Sen. Ted Cruz is facing a vicious backlash from Tucker Carlson and the right for describing the Jan. 6 assault as a “violent terrorist attack.” So on Thursday night, the Texas Republican gamely ventured into Carlson’s Fox News sanctum, where he plainly hoped to do his penance and move on.

Instead, Carlson placed Cruz in the stocks and administered a brutal whipping.

This ritual humiliation has gotten Cruz widely mocked for his submissive groveling. But this absurd saga also captures something enduring and essential about the far right’s direction in the (hopefully) post-Donald Trump era, and the hallowed place of Jan. 6 in its evolving ideological schema.

“You called this a terror attack,” Carlson sternly told Cruz. “That’s a lie. You told that lie on purpose. And I’m wondering why you did.”

After meekly admitting that he’d been “sloppy,” Cruz insisted he was referring only to those who waged “violent attacks against police officers." He frantically swore that he didn’t mean to impugn “peaceful” Trump-supporting “patriots.”

But this didn’t satisfy Carlson. The Fox host agreed that anyone who assaults police officers should “go to jail,” but added: “That person’s still not a terrorist.”

“You’re playing into the other side’s characterization,” Carlson admonished, which “allows them to define an entire population as foreign combatants.”

Herein lies the real crux of the matter. What Carlson really objects to is the depiction of the Jan. 6 rioters, and their supporters, as in some sense waging war on our country, on our political system.

Ted Cruz’s real sin

First, let’s concede that the debate over the “terrorist” label is complicated. Experts note that under federal law, “domestic terrorism” applies to illegal life-threatening acts with the apparent goal of influencing government policy. That might or might not apply here. Still, defendants are not being tried for terrorism, and many haven’t yet been convicted of the offenses for which they are charged.

But either way, Carlson’s objection is broader. The valorization and mythologizing of Jan. 6, which Carlson traffics heavily in — indeed, this led to the resignation of two Fox contributors — require erasing the degree to which it constituted a genuine effort to thwart a legitimately elected Democratic government from taking power, an effort to fundamentally subvert our constitutional arrangements.

Cruz’s real sin in Carlson’s eyes appears to be that he lent support to that broader narrative. In fact, Carlson later made this clearer, ripping into Cruz by insisting he’s helping those who “use language to distort the events of that day,” such as the word “insurrection.”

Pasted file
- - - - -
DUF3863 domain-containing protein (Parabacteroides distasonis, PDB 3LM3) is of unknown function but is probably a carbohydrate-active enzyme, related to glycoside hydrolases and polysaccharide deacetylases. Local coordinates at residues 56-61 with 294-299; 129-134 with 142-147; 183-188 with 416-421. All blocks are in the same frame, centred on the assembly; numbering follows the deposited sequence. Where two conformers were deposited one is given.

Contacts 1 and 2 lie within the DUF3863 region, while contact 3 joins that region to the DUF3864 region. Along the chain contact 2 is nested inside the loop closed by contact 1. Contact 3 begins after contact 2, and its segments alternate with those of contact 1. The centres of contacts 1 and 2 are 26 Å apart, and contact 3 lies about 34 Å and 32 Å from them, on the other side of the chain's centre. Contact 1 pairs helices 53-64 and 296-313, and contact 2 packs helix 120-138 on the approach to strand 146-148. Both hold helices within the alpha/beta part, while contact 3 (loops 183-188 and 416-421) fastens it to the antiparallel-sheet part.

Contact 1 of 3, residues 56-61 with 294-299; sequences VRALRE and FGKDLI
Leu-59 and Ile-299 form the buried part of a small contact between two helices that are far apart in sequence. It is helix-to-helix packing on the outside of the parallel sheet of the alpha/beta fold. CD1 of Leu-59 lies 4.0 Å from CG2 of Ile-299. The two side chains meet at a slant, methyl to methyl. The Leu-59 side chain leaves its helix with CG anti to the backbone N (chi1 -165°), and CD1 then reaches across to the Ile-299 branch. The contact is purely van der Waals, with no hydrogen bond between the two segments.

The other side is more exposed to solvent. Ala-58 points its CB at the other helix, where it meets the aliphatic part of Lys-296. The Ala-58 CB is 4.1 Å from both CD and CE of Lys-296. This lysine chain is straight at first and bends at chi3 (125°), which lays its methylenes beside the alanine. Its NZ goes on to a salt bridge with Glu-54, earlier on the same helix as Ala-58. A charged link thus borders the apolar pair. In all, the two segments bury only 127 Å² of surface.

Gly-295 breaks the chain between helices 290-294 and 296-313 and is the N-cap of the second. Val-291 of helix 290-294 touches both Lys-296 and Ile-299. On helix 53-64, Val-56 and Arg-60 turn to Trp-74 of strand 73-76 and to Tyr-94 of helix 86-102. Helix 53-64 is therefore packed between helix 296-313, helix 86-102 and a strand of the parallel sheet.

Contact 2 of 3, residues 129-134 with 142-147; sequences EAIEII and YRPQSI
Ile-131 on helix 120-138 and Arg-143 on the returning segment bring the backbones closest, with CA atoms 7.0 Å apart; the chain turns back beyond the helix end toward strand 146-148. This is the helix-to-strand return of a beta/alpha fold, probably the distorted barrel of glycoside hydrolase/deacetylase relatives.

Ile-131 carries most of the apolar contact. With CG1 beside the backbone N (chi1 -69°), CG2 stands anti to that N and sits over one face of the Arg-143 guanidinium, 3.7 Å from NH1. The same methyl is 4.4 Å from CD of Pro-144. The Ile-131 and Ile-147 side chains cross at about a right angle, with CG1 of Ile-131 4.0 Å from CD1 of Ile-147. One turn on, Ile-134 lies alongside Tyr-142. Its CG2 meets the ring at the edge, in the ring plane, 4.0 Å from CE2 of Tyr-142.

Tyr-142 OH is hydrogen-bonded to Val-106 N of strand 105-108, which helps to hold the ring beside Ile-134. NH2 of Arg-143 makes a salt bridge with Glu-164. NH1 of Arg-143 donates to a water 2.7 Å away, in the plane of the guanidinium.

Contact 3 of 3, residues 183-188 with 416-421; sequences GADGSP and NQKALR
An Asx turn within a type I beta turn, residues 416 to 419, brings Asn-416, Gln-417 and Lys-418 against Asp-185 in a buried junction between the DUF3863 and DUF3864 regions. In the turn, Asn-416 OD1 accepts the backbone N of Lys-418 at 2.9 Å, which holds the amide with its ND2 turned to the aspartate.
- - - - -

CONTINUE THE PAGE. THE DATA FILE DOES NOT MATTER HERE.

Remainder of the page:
Cruz’s response to Carlson on that larger accusation really gets to the essence of this. Cruz insisted that he was merely being consistent here: He describes many leftists as “terrorists,” too!

“I used that word all in 2020 for the antifa and BLM terrorists that assaulted cops,” Cruz pleaded, referring to Black Lives Matter. But then he capitulated entirely: “I agree: It was a mistake to use that word" for Jan. 6, because it helps “Democrats and the corporate media” demonize the right as “Nazis.”

This is the landing point Carlson really wanted: Not that it’s wrong to generally call people who assault police officers “terrorists,” but that it’s wrong to call right-wingers who assault police officers “terrorists."

The latter, after all, serves those who would depict Jan. 6, and the procedural election subversion leading up to it, as at bottom an effort to overturn our political order.

In this worldview, the ones really waging war to overturn our political order are leftists and Black Lives Matter protesters, who have been endlessly depicted on Fox as posing a civilizational threat in all sorts of ways, complete with lurid imagery of cities sliding into full-scale civic collapse.

Indeed, Carlson himself has applied the T-label to such leftists. Carlson has called Black Lives Matter a “revolutionary group” and a “terrorist organization.”

The mythologizing of Jan. 6

This trope is everywhere on the right. Reps. Marjorie Taylor Greene (R-Ga.) and Lauren Boebert (R-Colo.) recently spent days depicting Rep. Ilhan Omar (D-Minn.) as a bloodthirsty terrorist. For this they were celebrated on Stephen K. Bannon’s podcast, a command center for the far-right insurgency.

Pointing this out is not meant as whataboutism. This depiction of the left as an all-powerful monolithic enemy, as a full-scale civilizational threat, is absolutely central to the right-wing project as pursued by the likes of those great warriors.

It’s the key to valorizing the underlying goals of the Jan. 6 rioters and to the mythologizing of them as heroes and patriots. It lays the foundation for treating what they call the “regime,” i.e. democratically elected Democratic governments, as illegitimate, justifying Jan. 6, corrupt procedural efforts to overturn elections, the flirtation with political violence, and who knows what future acts in response.

As long as Cruz is calling the left “terrorists” in service of this broader ideological project, he’ll remain in Carlson’s good graces. But when Cruz starts applying this label to the alleged right-wing attackers of police officers on Jan. 6, he must be disciplined severely, because he’s undermining that project.